Re: Call for adoption - use case for "Trusted application, untrusted intermediary"

I would not consider PERC to be a valid solution for WebRTC as it 
requires to reversing the order of RTX/FEC and encryption.

Also speaking as a SFU developer, they DTLS tunneling stuff for keying 
is a big no.

Best regards

On 23/11/2018 2:30, Martin Thomson wrote:
> This consensus call is ostensibly to adopt the use case in which
> trusted applications are able to create media sessions that are
> “end-to-end” encrypted in a way that an SFU or other middlebox would
> be unable to decrypt them.
> On face value, this is reasonable, however, it seems like a very
> unreasonable interpretation is being taken. The interpretation taken
> in working group discussions is, to be frank, a massive regression in
> the security posture of this group.  Most seriously, this is a
> perversion of the notion of “end-to-end”. Our interpretation of
> “end-to-end” is that the User Agent is the end, not the application.
> The consensus of the working group was to adopt the DTLS-SRTP trust
> model, in which the signaling application is trusted with identifying
> communication peers and maintaining the integrity of session
> signaling.  That model does not include granting applications access
> to encrypted communications, except where the application is also
> explicitly an endpoint.
> The requirements identified are:
> N26    The application must be able to enable end-to-end payload
> confidentiality and integrity protection.
> N27    The browser must be able to obtain e2e keying keying material
> so as to enable content to be rendered.
> N28    TBD: restrictions on the application so as to prevent
> unauthorized recording of the session.
> An interpretation of N26 as motivation for WebRTC identity or PERC is
> far more reasonable and constructive. In fact, PERC was created
> specifically to address this problem as stated.  A PERC deployment
> with a key distributor that is independent to the media distributor
> provides an application (as a key distributor) the means to prevent
> the media distributor from accessing media.
> We agreed not to permit the use of security descriptions in 2013.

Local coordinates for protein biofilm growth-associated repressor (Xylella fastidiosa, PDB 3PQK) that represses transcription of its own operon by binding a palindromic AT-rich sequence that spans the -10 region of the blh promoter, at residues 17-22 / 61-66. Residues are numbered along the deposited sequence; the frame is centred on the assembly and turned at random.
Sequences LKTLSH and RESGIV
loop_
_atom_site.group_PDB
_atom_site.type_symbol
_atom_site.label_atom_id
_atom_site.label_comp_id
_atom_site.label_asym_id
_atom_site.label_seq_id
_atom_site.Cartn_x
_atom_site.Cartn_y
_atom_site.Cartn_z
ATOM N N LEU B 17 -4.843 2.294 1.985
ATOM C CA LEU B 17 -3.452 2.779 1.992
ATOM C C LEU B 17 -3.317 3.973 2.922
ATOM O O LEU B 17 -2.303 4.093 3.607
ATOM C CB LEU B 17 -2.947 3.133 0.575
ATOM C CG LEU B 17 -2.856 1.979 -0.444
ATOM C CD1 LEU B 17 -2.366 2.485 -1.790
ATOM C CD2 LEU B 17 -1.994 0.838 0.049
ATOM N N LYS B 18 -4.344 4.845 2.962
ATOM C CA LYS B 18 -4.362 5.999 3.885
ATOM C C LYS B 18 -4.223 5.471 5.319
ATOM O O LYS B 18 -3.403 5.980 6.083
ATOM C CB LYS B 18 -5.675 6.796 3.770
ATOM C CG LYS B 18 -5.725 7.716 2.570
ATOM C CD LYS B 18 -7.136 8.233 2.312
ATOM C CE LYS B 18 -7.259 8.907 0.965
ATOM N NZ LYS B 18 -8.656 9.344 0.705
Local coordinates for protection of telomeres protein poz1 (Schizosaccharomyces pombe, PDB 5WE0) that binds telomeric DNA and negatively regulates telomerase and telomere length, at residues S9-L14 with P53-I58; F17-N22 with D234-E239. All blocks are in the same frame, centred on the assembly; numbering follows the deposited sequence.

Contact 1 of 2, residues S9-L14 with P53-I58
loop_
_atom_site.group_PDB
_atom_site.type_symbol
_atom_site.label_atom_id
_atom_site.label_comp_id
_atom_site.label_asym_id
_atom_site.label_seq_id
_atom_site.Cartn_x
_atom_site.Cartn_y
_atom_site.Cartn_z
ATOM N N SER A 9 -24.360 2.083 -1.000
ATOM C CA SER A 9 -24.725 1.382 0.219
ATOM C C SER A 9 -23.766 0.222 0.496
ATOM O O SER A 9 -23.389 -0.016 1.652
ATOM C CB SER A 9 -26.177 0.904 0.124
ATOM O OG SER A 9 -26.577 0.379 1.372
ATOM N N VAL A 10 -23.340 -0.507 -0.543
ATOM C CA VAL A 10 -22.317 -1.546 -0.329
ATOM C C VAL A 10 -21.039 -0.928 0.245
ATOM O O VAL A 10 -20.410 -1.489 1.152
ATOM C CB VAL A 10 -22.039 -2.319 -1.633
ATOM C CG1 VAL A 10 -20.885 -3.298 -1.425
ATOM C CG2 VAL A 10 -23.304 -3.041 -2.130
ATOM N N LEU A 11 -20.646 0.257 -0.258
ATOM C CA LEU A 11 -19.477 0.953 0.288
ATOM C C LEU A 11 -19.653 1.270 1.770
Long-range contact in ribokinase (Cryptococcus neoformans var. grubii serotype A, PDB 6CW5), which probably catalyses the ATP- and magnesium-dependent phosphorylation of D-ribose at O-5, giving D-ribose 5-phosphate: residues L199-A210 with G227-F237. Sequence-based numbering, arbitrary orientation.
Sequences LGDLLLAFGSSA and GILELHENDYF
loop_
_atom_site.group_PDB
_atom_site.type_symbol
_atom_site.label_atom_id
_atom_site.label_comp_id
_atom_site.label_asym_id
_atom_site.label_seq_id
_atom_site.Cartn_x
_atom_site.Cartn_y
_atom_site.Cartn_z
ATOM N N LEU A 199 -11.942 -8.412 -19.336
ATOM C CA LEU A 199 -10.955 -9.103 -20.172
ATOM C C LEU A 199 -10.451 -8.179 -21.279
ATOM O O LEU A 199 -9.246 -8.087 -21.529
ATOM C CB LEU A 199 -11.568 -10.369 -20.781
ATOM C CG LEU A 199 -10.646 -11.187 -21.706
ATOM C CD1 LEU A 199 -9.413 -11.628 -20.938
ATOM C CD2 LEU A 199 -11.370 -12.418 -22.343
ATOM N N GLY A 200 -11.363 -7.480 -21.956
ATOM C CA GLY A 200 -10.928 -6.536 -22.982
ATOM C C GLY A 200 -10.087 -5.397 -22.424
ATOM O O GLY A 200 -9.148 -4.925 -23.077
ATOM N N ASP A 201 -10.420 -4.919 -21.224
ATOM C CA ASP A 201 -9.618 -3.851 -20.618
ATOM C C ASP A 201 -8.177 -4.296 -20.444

> This is circumventing that long-established consensus.
> Secondarily, that these capabilities will be difficult to properly use
> for anything but the most well-resourced applications is something
> that bothers us.  One of the great advantages of WebRTC has been its
> ability to make these capabilities more accessible.
> Mozilla is opposed to this use case with the proposed interpretation.
> Given the existence of solutions with stronger properties, we don’t
> believe that the proposed design is useful or necessary.
> On Tue, Nov 20, 2018 at 8:00 PM Harald Alvestrand <> wrote:
>>  From the Lyon summary of actions: “The WG adopts the E2E use case where we trust the application, but not the relay. (to be verified on the list)”
>> The question is whether we should include in our “NV Scenarios” document the scenario currently described in* - where the application (Web page) is fully trusted, but uses a relay service that should not be able to decode the transmitted media.
>> The consensus in the meeting in Lyon was that this use case should be included; this call serves to verify that consensus on the list.
>> Unless objections are raised and verified to be widely held in the discussion, the chairs will assume that the WG has consensus to include this use case.
>> If you object to this document being adopted, please say so to the list before or on Wednesday, November 28.
>> Harald, for the chairs

Received on Friday, 23 November 2018 10:28:41 UTC